2. Accept what cannot be changed and work around it.

A very patient friend of mine is married to a scattered wife. She’s not hyper in body, but her mind is always flitting about from one thing to another. When after much trial and error, he could not keep her from absentmindedly throwing away the lids to the milk carton, and he didn’t want his dairy tasting like yesterday’s tuna fish, he came up with a solution. He began collecting milk lids and putting them in a drawer. When she lost a lid, absently tossing it away, he simply and quietly replaced it from his “lid stash.”

3. Remember: they aren’t doing this on purpose.

Perhaps the most common complaint from spouses is that their Tigger mate rarely finishes chores or completes projects. It helps to remember that your spouse is not being lazy or insensitive. Most adults with ADD or ADHD have to expend an enormous amount of energy to maintain focus at work and stifle their tendencies to wander. Many tend to come home and collapse, in dire need of recharging their brain. They really do need time to recuperate between requirements for focusing. Here’s some advice from those who’ve loved and lived with a Tigger:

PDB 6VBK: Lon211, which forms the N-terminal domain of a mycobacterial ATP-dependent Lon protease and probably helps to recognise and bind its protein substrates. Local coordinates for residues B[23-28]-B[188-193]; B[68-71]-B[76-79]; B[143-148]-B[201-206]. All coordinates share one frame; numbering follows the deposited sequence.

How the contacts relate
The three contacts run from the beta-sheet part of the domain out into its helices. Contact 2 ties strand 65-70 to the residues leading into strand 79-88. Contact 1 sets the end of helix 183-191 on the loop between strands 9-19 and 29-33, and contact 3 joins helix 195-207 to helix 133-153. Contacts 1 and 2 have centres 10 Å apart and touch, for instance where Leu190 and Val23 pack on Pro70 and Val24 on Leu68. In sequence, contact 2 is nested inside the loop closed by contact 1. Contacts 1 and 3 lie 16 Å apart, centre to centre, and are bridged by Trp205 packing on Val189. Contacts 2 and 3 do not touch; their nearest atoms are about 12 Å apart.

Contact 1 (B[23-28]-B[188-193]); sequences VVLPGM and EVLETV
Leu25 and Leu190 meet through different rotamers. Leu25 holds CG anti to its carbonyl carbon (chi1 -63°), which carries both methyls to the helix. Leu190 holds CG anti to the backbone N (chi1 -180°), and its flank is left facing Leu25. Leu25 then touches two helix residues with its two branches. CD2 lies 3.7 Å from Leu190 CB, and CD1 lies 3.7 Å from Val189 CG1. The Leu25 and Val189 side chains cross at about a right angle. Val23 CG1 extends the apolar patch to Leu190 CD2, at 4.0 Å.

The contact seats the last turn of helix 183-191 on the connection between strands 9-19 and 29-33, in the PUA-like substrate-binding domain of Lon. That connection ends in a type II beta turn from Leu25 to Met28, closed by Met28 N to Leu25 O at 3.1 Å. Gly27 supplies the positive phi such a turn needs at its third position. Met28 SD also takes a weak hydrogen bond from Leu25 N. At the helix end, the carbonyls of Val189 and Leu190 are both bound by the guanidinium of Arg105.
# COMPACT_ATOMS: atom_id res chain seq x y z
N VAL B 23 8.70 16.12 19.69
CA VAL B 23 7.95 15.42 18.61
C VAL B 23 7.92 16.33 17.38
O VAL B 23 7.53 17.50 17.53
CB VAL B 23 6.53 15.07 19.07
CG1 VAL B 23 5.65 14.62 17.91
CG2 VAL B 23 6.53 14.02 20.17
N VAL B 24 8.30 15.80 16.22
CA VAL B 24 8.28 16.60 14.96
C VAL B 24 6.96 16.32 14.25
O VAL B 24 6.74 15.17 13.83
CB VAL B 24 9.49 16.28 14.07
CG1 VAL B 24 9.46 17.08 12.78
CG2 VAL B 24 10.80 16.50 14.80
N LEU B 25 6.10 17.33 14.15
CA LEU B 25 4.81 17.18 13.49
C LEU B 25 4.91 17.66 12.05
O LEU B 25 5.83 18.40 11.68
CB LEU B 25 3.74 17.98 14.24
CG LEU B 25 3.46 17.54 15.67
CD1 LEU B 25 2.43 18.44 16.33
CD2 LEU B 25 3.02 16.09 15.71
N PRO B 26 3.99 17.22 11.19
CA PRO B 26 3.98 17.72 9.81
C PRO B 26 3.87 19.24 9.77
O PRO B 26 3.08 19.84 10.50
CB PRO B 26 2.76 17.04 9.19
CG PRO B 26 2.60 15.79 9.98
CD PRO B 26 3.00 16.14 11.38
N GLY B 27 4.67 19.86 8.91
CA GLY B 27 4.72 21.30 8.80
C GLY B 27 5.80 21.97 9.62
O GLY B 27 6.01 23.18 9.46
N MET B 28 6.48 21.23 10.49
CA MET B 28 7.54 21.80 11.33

• Don’t take it personally.
• Get them started or work alongside them to get chores done.
• Help them create systems that become no-brainers. Have a box by the door to catch muddy shoes, a coat tree for coats and hats. A central message board in the kitchen with pushpins and cork can be handy.
• Post a to-do schedule and try to keep it consistent. For example:
Do laundry on Sunday evening.
Buy groceries on Tuesdays.
Pay bills on the 1st and 15th.
(Better yet, get a big, easy-to-read calendar just for them and write in their weekly or monthly reminders.)

4. Don't blame yourself for being unable to micro-manage your spouse.


You can be helpful and supportive, but ultimately they must take 100 percent responsibility to balance their own brains. You can take 100 percent responsibility for your response to them and how to become a bit wiser and more ADD savvy. But you’ll need a lot of support and encouragement.

*For more detailed specifics on supplements, medicines, stories about ADD coping strategies, pictures of brain scans and ADD subtypes, along with more practical ideas you may want to order the book, This is Your Brain in Love by clicking on the book cover to the right.

No comments:

Post a Comment